As I write this, people in a great swath of Florida are fighting back after devastation wrought by Hurricane Ian. We were lucky in DeLand, about an hour northeast of Orlando and 30 miles or so inland from Daytona Beach — Ian passed over us, but most of the resulting damage was only to trees and other flora. However, the southwestern barrier islands (Sanibel, Fort Myers Beach, Pine Island) may never be the same.
This summer, Pam Gay, who grew up in Rockland and was a classmate for our first two years at UMaine, helped choose the 2022 Maine Sea Goddess at the Rockland Lobster Festival in August. Pam, who finished her degree at George Washington University in Washington, DC (which subsequently also lured away UMaine President Lloyd Elliott), was the 1961 Maine Sea Goddess. Now Pam Gay Donehower, she lives in Middleburg, VA. She was also a judge for the 2011 Lobster Festival.
According to the notes on the 2022 Maine Lobster Festival website, Pam has managed thoroughbred horse businesses and properties and been involved in thoroughbred racing, breeding, and equine sporting pursuits. She now focuses on the conservation and preservation of Northern Virginia open space.
In June, family, friends, and brothers of Beta Theta Pi celebrated the life of Bill Waterhouse, appropriately, outdoors at Geary Brewing Co. in Portland. Although Bill was renowned for his gourmet cooking skills, his beverage of choice was not vintage wine, as one might expect, but beer. Bill remained close to his Beta brothers all his life, sharing family vacations with them in Maine, stepping up to help them when needed without ever being asked. With his favorite country and western music playing, we shared stories, toasts, and hugs.
Carol Farley Hartt, who was without a cat after losing hers to old age, kindly adopted one of our remaining two felines. We weren’t anxious to part with him, but the reclusive boy really needed to be in a one-cat family, and we feared he would not do well traveling in the car from Maine to Florida with our other cat and a dog. He has settled into her Presque Isle home and seems very content with all the attention he’s getting!
Our summer move was fraught with problems, beginning with our buyer bailing out two days before closing at the end of June. We were fortunate to go under contract again just a few days later, rescheduled our closing in Florida, and finally headed south August 1. I won’t bore you with all the gory details, but one story bears telling.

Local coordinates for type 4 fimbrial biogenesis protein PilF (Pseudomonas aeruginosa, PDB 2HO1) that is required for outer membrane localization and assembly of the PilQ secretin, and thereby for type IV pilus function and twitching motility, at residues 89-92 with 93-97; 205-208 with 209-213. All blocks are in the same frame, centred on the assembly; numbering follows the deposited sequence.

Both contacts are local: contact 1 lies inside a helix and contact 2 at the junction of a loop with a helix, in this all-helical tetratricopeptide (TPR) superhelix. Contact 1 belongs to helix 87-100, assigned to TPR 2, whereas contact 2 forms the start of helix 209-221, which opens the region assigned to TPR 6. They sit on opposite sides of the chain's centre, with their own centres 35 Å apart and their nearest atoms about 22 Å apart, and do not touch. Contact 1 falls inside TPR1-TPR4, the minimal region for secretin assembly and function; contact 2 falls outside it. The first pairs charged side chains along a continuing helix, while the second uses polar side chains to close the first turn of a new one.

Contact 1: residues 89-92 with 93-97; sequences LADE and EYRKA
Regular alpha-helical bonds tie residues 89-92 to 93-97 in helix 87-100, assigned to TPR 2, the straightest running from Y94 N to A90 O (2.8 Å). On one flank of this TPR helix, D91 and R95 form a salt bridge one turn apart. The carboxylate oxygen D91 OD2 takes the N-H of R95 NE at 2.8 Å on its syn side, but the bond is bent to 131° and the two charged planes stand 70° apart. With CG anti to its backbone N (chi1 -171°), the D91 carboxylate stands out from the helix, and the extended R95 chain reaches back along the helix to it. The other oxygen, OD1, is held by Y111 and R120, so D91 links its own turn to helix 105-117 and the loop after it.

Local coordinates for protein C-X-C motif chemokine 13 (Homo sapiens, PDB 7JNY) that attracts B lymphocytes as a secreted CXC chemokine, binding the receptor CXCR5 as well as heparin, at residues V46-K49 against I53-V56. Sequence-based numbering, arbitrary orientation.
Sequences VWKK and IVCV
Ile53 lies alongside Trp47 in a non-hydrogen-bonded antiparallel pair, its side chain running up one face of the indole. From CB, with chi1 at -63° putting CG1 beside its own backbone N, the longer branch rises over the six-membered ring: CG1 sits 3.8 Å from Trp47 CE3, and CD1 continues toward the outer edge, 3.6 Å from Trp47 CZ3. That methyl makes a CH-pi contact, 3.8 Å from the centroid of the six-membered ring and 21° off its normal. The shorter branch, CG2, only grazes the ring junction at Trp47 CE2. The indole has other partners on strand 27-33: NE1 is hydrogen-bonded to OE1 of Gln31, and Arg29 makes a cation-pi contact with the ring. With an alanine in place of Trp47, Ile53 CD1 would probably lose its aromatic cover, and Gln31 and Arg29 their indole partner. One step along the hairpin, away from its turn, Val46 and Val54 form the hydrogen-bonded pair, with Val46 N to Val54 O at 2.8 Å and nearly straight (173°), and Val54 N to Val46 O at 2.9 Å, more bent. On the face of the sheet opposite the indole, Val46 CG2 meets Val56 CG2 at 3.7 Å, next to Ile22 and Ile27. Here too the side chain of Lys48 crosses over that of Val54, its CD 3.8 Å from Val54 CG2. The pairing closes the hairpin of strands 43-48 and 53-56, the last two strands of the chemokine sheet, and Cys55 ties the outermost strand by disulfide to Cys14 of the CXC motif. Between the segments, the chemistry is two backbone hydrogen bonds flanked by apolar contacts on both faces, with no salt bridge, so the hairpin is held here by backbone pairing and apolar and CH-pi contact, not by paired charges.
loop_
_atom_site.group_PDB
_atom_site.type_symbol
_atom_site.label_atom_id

On an overnight stop in New Jersey, our mischievous black cat somehow escaped the car. We walked and drove around the area, calling, but no Jett. Reluctantly, we headed south — we had movers to meet at our new home. I reported our loss to Animal Control in Parsippany, NJ, and was sure to mention that he was wearing a flea collar, thinking that would differentiate him from feral cats they might pick up.
A month later, Heidi called from Parsippany Animal Control, exclaiming they’d found him. It seems that after four weeks (yes, FOUR weeks) on the lam, he sauntered into an office building not far from the motel where he’d escaped, and walked into someone’s office. Heidi’s colleague came in and told her she’d picked up a cat ― and surprisingly, he was wearing a flea collar! Heidi thought back … flea collar, flea collar … and then remembered. She asked about a couple of other identifying features I’d mentioned, they checked, and yes. “We’ve got Jett!” she exclaimed to her colleague — and phoned me.
After exploring possible ways to get him to his new home, I booked my husband on a cheap flight to Newark with a carrier and a cat tranquilizer. Jett clung to us devotedly when he got home, rubbed his scent glands on every moving box and piece of furniture within reach ― and showed absolutely no desire to venture outside.
Until next time.